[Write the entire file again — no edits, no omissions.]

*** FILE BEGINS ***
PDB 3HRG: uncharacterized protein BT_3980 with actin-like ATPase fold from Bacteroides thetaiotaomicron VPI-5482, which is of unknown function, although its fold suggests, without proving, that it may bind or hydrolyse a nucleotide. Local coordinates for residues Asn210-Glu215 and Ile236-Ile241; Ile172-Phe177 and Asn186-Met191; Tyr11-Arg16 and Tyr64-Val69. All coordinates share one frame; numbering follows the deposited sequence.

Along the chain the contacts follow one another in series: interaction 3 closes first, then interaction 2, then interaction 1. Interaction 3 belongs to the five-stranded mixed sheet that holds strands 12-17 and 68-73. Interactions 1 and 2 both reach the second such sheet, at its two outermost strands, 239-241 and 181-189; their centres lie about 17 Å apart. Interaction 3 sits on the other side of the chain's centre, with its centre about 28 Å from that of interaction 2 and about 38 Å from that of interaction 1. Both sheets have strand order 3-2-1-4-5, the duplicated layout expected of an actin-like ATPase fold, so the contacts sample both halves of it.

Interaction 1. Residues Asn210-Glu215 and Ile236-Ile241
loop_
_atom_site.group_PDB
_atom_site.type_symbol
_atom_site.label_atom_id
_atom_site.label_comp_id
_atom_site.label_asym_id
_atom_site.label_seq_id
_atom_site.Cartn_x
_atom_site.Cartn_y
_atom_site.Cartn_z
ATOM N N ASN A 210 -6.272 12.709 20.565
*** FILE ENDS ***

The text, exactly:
PDB 3HRG: uncharacterized protein BT_3980 with actin-like ATPase fold from Bacteroides thetaiotaomicron VPI-5482, which is of unknown function, although its fold suggests, without proving, that it may bind or hydrolyse a nucleotide. Local coordinates for residues Asn210-Glu215 and Ile236-Ile241; Ile172-Phe177 and Asn186-Met191; Tyr11-Arg16 and Tyr64-Val69. All coordinates share one frame; numbering follows the deposited sequence.

Along the chain the contacts follow one another in series: interaction 3 closes first, then interaction 2, then interaction 1. Interaction 3 belongs to the five-stranded mixed sheet that holds strands 12-17 and 68-73. Interactions 1 and 2 both reach the second such sheet, at its two outermost strands, 239-241 and 181-189; their centres lie about 17 Å apart. Interaction 3 sits on the other side of the chain's centre, with its centre about 28 Å from that of interaction 2 and about 38 Å from that of interaction 1. Both sheets have strand order 3-2-1-4-5, the duplicated layout expected of an actin-like ATPase fold, so the contacts sample both halves of it.

Interaction 1. Residues Asn210-Glu215 and Ile236-Ile241
loop_
_atom_site.group_PDB
_atom_site.type_symbol
_atom_site.label_atom_id
_atom_site.label_comp_id
_atom_site.label_asym_id
_atom_site.label_seq_id
_atom_site.Cartn_x
_atom_site.Cartn_y
_atom_site.Cartn_z
ATOM N N ASN A 210 -6.272 12.709 20.565